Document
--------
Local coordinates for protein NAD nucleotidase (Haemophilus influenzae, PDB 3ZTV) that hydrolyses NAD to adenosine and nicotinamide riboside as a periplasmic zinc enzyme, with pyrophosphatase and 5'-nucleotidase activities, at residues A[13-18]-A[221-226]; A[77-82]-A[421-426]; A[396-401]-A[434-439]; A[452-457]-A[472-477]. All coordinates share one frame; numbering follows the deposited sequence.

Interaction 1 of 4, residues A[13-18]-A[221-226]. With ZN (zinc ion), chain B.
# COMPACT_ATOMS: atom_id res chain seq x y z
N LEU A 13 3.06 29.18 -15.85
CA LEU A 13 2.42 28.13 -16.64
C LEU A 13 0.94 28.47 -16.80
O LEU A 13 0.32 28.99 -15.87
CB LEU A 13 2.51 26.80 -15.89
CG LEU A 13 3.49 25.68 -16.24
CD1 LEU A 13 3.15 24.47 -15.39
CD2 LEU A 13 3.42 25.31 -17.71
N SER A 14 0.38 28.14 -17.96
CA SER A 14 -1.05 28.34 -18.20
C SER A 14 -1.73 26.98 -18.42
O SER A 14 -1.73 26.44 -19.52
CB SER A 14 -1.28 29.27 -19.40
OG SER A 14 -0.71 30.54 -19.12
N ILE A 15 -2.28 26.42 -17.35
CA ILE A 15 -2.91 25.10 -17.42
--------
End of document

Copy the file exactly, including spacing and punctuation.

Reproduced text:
Local coordinates for protein NAD nucleotidase (Haemophilus influenzae, PDB 3ZTV) that hydrolyses NAD to adenosine and nicotinamide riboside as a periplasmic zinc enzyme, with pyrophosphatase and 5'-nucleotidase activities, at residues A[13-18]-A[221-226]; A[77-82]-A[421-426]; A[396-401]-A[434-439]; A[452-457]-A[472-477]. All coordinates share one frame; numbering follows the deposited sequence.

Interaction 1 of 4, residues A[13-18]-A[221-226]. With ZN (zinc ion), chain B.
# COMPACT_ATOMS: atom_id res chain seq x y z
N LEU A 13 3.06 29.18 -15.85
CA LEU A 13 2.42 28.13 -16.64
C LEU A 13 0.94 28.47 -16.80
O LEU A 13 0.32 28.99 -15.87
CB LEU A 13 2.51 26.80 -15.89
CG LEU A 13 3.49 25.68 -16.24
CD1 LEU A 13 3.15 24.47 -15.39
CD2 LEU A 13 3.42 25.31 -17.71
N SER A 14 0.38 28.14 -17.96
CA SER A 14 -1.05 28.34 -18.20
C SER A 14 -1.73 26.98 -18.42
O SER A 14 -1.73 26.44 -19.52
CB SER A 14 -1.28 29.27 -19.40
OG SER A 14 -0.71 30.54 -19.12
N ILE A 15 -2.28 26.42 -17.35
CA ILE A 15 -2.91 25.10 -17.42